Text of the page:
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UNLOCK THE LOCK - THE KENT RECORDS STORY VOLUME 1 1958-1962 (2CD)

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Ace (CDTOP2 1449)

B.B. King, Etta James, Sonny Knight, Floyd Dixon, Hadda Brooks, Jesse Belvin, Jimmy Nelson, Joe Houston, Bobby ‘Blue’ Bland, Jimmy Witherspoon, Pat Hunt, Little Joe Hinton, The Senders and more...

The latest instalment of a series that focuses on the various imprints of Modern Records, owned and run by the Bihari Brothers. This edition features the first four years of  Kent Records, formed in 1958 at the same time as the other imprints (RPM and Flair) were being closed down.

This collection offers up 48 tracks ranging in scope from blues, rhythm & blues, rock & roll, rockabilly, ballads and the odd novelty item. The mainstay of the label for a few years after 1958 was B.B. King and this is reflected by the fact that 10 of the sides included are from Blues Boy’s Kent output. As with other releases in the series however, the story is told wherever possible by the inclusion of unissued alternate takes in preference to any versions previously released. So, for B.B. King, you get here new and unheard versions of Please Accept My Love, Worry Worry, The Fool, Bad Case Of Love and more (including a smoking 6 minute version of Sweet Sixteen Pts 1 & 2).

Elsewhere Jimmy Witherspoon delivers a strong version of Hank Williams’ classic Your Cheatin’ Heart and the vocal purity of Hal Davis on Without You wins me over every time.  When considering strong vocals, nobody tops Etta James and here she breezily delivers a powerful performance on Baby, Baby Every Night. And get a load of Hadda Brooks’ brooding and intense vocals on The Thrill Is Gone.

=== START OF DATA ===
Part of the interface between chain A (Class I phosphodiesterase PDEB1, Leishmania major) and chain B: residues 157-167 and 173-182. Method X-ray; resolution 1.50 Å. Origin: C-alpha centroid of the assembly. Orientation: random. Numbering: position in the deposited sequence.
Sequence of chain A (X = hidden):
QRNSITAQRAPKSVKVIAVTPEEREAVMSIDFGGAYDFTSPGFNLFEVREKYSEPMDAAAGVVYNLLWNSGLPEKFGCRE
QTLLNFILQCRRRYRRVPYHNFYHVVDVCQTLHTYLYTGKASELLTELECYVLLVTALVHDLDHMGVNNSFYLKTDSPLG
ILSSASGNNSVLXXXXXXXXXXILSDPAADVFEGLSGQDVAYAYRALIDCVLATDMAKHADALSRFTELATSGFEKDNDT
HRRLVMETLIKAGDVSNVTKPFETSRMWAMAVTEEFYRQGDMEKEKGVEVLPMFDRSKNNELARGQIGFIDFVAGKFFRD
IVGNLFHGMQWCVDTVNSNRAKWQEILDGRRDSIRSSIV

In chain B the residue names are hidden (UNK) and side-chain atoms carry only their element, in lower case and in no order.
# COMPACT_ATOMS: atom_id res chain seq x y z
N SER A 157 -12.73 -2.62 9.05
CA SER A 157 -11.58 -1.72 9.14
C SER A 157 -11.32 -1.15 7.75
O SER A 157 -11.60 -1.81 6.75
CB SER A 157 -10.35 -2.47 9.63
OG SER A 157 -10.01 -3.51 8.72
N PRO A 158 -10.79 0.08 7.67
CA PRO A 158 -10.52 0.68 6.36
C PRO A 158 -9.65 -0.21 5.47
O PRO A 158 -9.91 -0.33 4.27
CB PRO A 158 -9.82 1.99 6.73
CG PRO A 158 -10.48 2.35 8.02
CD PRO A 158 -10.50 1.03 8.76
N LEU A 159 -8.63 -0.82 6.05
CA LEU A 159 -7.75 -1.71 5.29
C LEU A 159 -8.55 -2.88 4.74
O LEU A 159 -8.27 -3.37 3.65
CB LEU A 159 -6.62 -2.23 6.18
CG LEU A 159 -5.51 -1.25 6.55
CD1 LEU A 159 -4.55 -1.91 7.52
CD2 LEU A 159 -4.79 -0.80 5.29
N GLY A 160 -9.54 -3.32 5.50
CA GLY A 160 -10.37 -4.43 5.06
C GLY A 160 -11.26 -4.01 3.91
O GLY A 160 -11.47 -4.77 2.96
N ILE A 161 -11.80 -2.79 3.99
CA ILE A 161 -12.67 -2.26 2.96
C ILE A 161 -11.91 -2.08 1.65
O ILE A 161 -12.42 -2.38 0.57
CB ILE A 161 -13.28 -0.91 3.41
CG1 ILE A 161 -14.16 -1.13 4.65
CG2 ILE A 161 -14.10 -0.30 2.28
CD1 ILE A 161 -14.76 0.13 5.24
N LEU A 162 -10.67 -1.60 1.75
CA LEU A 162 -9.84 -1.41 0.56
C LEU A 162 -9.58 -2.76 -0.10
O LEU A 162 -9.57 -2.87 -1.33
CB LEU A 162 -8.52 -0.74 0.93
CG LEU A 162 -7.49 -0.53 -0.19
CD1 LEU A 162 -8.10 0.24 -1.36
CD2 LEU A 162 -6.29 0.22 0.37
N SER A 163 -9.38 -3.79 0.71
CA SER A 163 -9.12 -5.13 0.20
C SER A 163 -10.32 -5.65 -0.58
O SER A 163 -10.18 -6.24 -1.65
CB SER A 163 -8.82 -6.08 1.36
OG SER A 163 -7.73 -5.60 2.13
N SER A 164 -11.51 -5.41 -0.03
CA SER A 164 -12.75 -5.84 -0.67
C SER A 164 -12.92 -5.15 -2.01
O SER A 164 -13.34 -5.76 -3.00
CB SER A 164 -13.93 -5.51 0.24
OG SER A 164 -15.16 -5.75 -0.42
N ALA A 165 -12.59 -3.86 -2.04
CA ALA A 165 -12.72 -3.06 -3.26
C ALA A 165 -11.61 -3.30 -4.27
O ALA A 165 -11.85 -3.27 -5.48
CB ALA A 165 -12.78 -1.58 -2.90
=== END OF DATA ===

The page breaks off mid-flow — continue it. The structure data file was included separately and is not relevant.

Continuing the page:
Other highlights include the Barker Brothers, signed with a view to grabbing a bit of the Everly Brothers action and it is easy to see the comparison from their gentle rock & roller, Hey Little Baby. Sonny Knight’s affecting ballad, Madness and Artie Wilson’s uncontrolled R&B stomper That’s My Girl are also top-drawer. And I’ll definitely be looking to catch up on the rockabilly records of Jesse James after experiencing his gloriously out of control Red Hot Rockin’ Blues and South’s Gonna Rise Again.

As always with Ace, the CDs come with a beautifully presented booklet and this has a packed 16 pages of notes telling the early history of Kent Records and the artists that feature here.

If you’ve enjoyed the earlier titles in the series, then this should be a no-brainer. And the good news is that already being prepared is a second and final volume of the Kent Records Story (1962-72), set for release in 2016.

 

Review Date: August 2015

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